The administration’s operating definition of green jobs was developed by the Bureau of Labor Statistics (BLS), which, tasked in 2010 to find and count all the jobs in the green economy, first had to settle on what it should be looking for. The Bureau decided that green jobs are those that produce goods and services which benefit the environment or conserve natural resources, like renewable energy and energy-efficient products, or those that make production processes more environmentally friendly or use fewer natural resources.
The government’s definition extends green status to jobs that benefit the environment indirectly by employing processes or developing products that reduce pollution or resource consumption. But determining which jobs to credit with these indirect benefits relies on a series of arbitrary decisions that render the “green jobs” moniker essentially meaningless. How much of an indirect benefit must a process or product provide? Relative to what standard is the benefit measured? And which jobs in the supply chain are credited with the indirect benefits?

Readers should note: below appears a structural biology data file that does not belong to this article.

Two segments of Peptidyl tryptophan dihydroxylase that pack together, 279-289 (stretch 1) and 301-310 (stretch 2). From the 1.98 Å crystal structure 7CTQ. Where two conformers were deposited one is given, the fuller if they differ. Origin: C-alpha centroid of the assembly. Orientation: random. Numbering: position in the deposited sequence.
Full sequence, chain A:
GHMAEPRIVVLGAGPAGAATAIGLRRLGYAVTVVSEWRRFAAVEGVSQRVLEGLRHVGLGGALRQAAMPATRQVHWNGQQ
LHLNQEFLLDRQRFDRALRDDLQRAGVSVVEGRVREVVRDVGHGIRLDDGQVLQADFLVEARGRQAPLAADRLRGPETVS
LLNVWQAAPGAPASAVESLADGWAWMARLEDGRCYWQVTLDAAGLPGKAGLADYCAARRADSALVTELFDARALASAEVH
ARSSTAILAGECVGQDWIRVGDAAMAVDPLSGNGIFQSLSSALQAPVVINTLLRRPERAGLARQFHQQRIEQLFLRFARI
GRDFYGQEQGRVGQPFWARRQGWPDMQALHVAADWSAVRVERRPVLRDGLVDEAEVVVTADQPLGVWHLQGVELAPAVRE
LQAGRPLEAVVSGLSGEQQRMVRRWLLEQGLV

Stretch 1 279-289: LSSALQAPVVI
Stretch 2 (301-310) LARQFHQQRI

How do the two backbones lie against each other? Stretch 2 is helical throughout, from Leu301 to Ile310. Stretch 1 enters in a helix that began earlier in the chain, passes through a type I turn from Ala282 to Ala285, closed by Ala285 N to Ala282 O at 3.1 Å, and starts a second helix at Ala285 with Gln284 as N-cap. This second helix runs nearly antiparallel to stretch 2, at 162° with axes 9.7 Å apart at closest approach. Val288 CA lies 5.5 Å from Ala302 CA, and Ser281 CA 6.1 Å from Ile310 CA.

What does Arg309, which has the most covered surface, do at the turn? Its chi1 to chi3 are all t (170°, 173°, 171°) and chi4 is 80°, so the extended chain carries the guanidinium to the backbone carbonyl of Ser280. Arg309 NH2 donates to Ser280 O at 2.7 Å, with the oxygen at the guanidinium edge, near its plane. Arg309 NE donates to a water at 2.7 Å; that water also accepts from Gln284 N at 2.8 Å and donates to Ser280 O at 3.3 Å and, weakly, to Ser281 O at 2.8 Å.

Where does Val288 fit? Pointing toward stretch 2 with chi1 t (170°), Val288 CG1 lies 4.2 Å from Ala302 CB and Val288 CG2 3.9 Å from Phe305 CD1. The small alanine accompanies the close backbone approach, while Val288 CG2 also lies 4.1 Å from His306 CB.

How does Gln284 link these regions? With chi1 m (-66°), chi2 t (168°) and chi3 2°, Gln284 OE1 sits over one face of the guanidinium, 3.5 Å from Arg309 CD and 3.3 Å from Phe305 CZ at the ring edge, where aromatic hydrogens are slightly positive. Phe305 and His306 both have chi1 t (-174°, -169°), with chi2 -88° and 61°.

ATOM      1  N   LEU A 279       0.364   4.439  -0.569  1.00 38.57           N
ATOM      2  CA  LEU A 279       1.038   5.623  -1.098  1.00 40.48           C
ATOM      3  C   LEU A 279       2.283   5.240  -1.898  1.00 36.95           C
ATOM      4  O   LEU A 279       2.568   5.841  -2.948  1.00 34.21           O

The criteria for automobiles illustrate the problem. According to terms of the DOE’s Advanced Technology Vehicle Manufacturing loan program, which provided the loan to Ford, car manufacturing jobs are green if the cars produced get 25% more miles per gallon than the average of “substantially similar” cars. Thus, according to the DOE, a maker of the 28-MPG 2011 Toyota Highlander Hybrid holds a “green-collar job,” but the maker of a 41-MPG 2011 Honda Civic Hybrid has a plain old blue-collar job.
Why is the car that gets 13 more MPG than a “green car” not also a “green car?” And why compare cars against the average MPG of similar cars instead of the average MPG of all cars, or the average of the most efficient class of cars? With these relative standards, a job assembling the Toyota Highlander could be a green-collar job one year and a blue-collar job the next.